The presently preferred apparatus for forming spherical solder particles in accordance with the invention is illustrated in FIGS. 7 and 8. The apparatus operates by producing and ejecting spherically-shaped bodies of liquid solder (solder alloy) which are caught in a receptacle or catcher and includes a preload reservoir 42 for initially receiving and holding liquid solder or solder alloy 44. Heating element 46 is operatively positioned in preload reservoir 42 to heat the solder or solder alloy 44 in the reservoir 42. Thermocouple 48 (or other temperature monitoring device) is mounted to sense the temperature of liquid solder 44 and is connected to power source 50. The output of the thermocouple is used to control the output of power source 50 which, in turn, controls heating element 46 to maintain the solder 44 at the required temperature and in a liquid state.
An ejection chamber 52 is connected to the outlet of preload reservoir 42 through conduit 54 and valve 56 to allow liquid solder 44 to flow from the preload reservoir 42 into ejection chamber 52. Oxides and impurities tend to stay at the top of the liquid solder or solder alloy 44 in the preload reservoir 42 and thus do not enter the ejection chamber 52. If high purity solder alloys are used, the preload chamber may not be necessary.
To purge the system in preparation for operation, the ejection chamber 52 is pressurized through inlet port 64 with an inert gas from gas source 66 which forces liquid solder 44 through filter 68 into the ejection device 70. The ejection chamber 52 is pressurized during operation with an inert gas to eliminate any oxygen in the atmosphere above the liquid solder 44.
A heater 72 surrounds ejection device 70 and controls the temperature of the liquid solder 44 within the ejection device 70. Heater 72 is connected to power source 74. Programmable controller 76 provides activating signals to drive electronics 78 whose output causes ejection device 70, which is preferably a continuous ejection type device, to form drops 80 of liquid solder 44 from the liquid solder stream 79 ejected from orifice 71 under pressure from gas source 66.
As illustrated in FIG. 8 the liquid solder stream 79 ejected from orifice 71 of the continuous ejection device 70 form drops 80 of liquid solder as a result of activating signals from drive electronics 78. The space between ejection device 70 and container or catcher 84 is surrounded by a chamber 90 which is filled with a relatively inert gas, such as nitrogen or helium, to eliminate oxygen from the path traveled by solder drops 80. As illustrated in FIG. 7, a gas source 82 provides a flow of inert gas through the space traveled by drops 80 and occupied by the container or catcher 84.
It will be appreciated that chamber or housing 90 enclosing the path traveled by the drops 80 of liquid solder 44 and the catcher 84 further insures that drops 80 will not be subject to oxidation. The housing 90 may be used to provide a positive gas flow from gas source 82 to outlet 92. Thus oxides and/or contaminants removed from the space will flow out outlet 92 along with the inert gas and will not be deposited on the drops 80. The inert atmosphere also greatly enhances formation of generally spherical drops 80 of liquid solder 44 which solidify into generally spherical solder balls 86 and are caught in container or catcher 84. Obviously, the chamber 90 must be long enough to allow the drops 80 of liquid solder to solidify before hitting catcher 84.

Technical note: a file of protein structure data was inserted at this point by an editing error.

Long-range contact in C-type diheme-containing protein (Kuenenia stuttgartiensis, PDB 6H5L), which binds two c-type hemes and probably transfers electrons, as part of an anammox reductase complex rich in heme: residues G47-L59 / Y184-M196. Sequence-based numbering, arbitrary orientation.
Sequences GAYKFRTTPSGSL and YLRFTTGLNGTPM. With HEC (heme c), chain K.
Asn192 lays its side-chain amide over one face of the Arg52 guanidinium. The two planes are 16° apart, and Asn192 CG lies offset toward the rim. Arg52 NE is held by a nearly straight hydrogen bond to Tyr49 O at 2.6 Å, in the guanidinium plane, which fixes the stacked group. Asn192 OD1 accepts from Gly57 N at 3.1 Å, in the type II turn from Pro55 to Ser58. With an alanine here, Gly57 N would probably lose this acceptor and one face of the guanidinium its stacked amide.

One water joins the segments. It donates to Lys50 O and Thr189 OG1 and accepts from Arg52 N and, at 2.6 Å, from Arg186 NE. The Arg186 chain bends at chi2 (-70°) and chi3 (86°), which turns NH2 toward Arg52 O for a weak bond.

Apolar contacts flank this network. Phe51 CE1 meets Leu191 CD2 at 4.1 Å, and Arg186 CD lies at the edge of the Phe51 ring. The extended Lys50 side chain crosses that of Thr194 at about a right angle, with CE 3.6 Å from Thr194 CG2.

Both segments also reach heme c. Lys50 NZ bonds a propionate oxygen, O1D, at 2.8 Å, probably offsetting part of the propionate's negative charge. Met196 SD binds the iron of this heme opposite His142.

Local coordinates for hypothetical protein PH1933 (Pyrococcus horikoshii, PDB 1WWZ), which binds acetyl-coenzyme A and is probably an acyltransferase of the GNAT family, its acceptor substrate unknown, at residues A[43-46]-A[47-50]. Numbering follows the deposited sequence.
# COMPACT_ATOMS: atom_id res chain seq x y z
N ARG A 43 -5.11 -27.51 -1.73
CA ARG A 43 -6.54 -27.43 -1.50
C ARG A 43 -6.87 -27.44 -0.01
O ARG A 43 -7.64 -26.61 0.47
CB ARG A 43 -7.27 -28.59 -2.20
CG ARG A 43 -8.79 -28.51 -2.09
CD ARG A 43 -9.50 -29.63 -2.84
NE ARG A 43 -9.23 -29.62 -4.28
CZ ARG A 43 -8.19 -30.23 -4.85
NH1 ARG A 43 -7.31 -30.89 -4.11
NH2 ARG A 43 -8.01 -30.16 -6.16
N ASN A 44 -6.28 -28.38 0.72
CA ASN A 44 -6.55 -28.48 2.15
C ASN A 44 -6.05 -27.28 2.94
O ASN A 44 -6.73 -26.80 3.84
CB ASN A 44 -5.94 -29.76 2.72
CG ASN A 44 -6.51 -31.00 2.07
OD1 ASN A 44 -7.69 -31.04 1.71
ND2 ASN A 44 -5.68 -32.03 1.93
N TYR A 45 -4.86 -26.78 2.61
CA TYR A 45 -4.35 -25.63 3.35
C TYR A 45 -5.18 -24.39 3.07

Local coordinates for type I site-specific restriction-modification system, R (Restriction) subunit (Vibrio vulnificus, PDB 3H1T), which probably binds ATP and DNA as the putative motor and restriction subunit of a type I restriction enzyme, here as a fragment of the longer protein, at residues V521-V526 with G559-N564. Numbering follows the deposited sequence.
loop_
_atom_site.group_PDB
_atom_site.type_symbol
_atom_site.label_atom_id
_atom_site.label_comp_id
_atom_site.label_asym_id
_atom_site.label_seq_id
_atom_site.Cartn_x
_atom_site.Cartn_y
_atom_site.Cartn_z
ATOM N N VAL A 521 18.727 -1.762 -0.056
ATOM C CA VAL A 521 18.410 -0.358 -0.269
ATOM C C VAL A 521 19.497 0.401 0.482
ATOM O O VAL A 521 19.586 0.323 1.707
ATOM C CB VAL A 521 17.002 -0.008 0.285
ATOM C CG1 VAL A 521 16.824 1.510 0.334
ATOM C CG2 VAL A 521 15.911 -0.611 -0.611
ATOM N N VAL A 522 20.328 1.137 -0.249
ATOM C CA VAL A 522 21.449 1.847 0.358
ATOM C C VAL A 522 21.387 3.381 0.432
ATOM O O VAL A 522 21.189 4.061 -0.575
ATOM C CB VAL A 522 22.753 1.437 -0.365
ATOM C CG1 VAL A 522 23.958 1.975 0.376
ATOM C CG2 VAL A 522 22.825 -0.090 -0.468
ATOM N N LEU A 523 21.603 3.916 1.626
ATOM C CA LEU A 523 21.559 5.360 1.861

In the preferred embodiment, ejection device 70 comprises an electro-mechanical transducer (which can be piezoelectric, electromagnetic, etc.) which causes the liquid solder stream 79 to break up into drops 80 of liquid solder 44 in response to an excitation signal from drive electronics 78. Upon cooling, the drops 80 of liquid solder 44 become solidified spherical solder balls 86 which are caught in container or catcher 84.
In accordance with the invention, ejection device 70 is precisely controlled to produce solder balls 86 which are spherical in shape and very predictably precise in diameter. The diameters of the resulting solder balls, however, can be varied as desired. In the preferred embodiment, ejection device 70 has an orifice or nozzle opening 71 of about ten (10) to about sixty (60) μm in diameter and is excited with a signal from drive electronics 78 having a frequency between about five thousand (5000) to one million (1,000,000) hertz. Changes in the amount or volume (and diameter of the resulting solder balls 86) of the drop or drops 80 are controlled by the excitation frequency provided to ejection device 70 by drive electronics 78. Small changes in diameter (and volume) of the solder balls 86 require only changes in excitation frequency applied to ejection device 70 by drive electronics 78 and controlled by programmable controller 76. Large changes require changes in size of the orifice 71 in ejection device 70. In the apparatus described, solder balls 86 can be provided which range in diameter from as small as 10 μm to as large as 80 μm.
The process of forming solder balls 86 in accordance with the invention begins with placing solid solder in preload reservoir 42. Power is applied to heating element 46 to bring the temperature of the solder to its particular melting point. After the solder is melted in the preload reservoir 42, a portion thereof is transferred through conduit 54 and valve 56 to ejection chamber 52 where the solder 44 is maintained liquid by heating element 58. Ejection chamber 52 is pressurized with a relatively inert gas, e.g. nitrogen or helium, at a pressure of from about ten (10) to about eighty (80) psi. The pressurized gas forces liquid solder 44 through filter 68 into ejection device 70 and out orifice 71 to form a fluid stream 79. Upon excitation of ejection device 70, drops 80 of liquid solder 44 are formed. Solder balls 86 are caught in container or catcher 84 after cooling and solidifying in the inert atmosphere.
Programmable controller 76 can be programmed to cause ejection device 70 to provide a first number of solder balls 86 of a specific predetermined diameter and then provide a second number of solder balls 86 of another specific predetermined diameter. If desired, controller 76 can be programmed to cause ejection device 70 to form a third or more numbers of solder balls 86 of other specific predetermined diameters. It will be appreciated that many different predetermined diameters of solder balls 86 may be produced if desired.